AGRIBUSINESS

Peak cattle body concerned with proposed new dietary guidelines

CATTLE Australia (CA) has expressed concerns a National Health and Medical Research Council (NHMRC) move to incorporate environmental sustainability into Australian Dietary Guidelines will create a dangerous channel for misguided ideology, not robust nutritional science, to advise the nation’s consumers.

Staff writer
 Cattle Australia is concerned about proposed new dietary guidelines and their impact on consumers. Picture Mark Saunders.

Cattle Australia is concerned about proposed new dietary guidelines and their impact on consumers. Picture Mark Saunders.

Under the proposed plan to include environmental sustainability, driven by the NHMRC's Dietary Guidelines Expert Committee, environmental messaging would be included in a revision of the national Dietary Guidelines.

The Guidelines provide advice on the types and amounts of food Australians should eat to meet nutritional requirements. The Guidelines are also used as a tool for health and nutrition professionals in patient care.

CA chief executive officer, Dr Chris Parker, said the grass-fed cattle industry held grave concerns the inclusion of environmental messaging would fail to grasp the reality of modern beef production and muddy the waters for consumers on how best to optimise their health through nutrition.

"Australian beef producers prioritise their responsibility to care for natural resources and we absolutely stand behind our sustainability credentials and commitment to continual improvement, as evidenced by the gains we consistently make across a range of environmental measures," Dr Parker said.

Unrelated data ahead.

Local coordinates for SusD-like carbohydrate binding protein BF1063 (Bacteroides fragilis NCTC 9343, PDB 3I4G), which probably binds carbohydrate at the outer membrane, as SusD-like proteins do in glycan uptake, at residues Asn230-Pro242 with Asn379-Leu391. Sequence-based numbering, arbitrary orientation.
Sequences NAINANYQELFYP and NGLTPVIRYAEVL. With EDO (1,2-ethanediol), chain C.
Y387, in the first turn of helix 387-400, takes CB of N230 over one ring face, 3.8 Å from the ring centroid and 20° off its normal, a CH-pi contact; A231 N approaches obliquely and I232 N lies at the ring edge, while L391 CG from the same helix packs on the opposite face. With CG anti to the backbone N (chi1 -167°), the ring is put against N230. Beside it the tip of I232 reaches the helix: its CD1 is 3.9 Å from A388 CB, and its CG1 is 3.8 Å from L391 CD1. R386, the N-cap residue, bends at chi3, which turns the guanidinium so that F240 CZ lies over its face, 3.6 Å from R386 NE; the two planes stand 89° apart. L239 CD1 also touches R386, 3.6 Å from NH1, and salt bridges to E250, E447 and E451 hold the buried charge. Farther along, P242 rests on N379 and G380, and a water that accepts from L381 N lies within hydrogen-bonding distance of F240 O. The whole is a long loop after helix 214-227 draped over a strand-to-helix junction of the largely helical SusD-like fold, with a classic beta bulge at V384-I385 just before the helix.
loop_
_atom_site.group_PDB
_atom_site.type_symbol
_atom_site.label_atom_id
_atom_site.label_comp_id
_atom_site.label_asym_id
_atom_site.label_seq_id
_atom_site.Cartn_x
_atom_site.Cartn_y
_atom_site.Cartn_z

"Any move that provides an opportunity for environmental ideologies or agendas that fail to understand the world-leading work being undertaken by Australian beef producers, and which ignores both the positive contribution we make to the landscape and the nutritional needs of our community, is entirely misguided and inappropriate."

Dr Parker said deviating from the Australian Dietary Guidelines' core function of promoting public health and preventing chronic disease posed a real threat to consumers, who would not benefit from accurate and reliable information about their basic nutritional requirements and the important role red meat plays in nourishing the nation.

"A typical 150g serving of Australian beef contains 12 essential nutrients recommended for good health and is a powerful source of protein, iron, zinc and vitamin B12," he said.

"Beef that is predominantly grass-fed is also a source of Omega-3 fatty acids, with more iron and zinc than poultry and fish.

"Further, the Federal Government's own statistics showed that in 2020 the Australian beef industry had reduced its net CO2e emissions by 64.1 per cent since 2005 and it continues to improve on key sustainability measures."

Dr Parker said given the Dietary Guidelines are only reviewed periodically, with the current guidelines from 2013, the risk was they would become outdated and fail to keep pace with changes in the beef industry.

"To move away from core nutritional information could confuse Australian consumers and deny them of real data as to how red meat can play a role in healthy lifestyles," he said.

"We are calling on the NHMRC to intervene in the review of the Dietary Guidelines to ensure it is based on robust nutritional science for the benefit of the Australian community, and not risk it becoming a platform for political agendas and misinformation that sends mixed messaging that could, in the long-term, be to the detriment of public health."

The NHMRC is currently in an Evidence Review phase of its revision of the 2013 national Dietary Guidelines. More details can be found here: https://bit.ly/3uBvipn 

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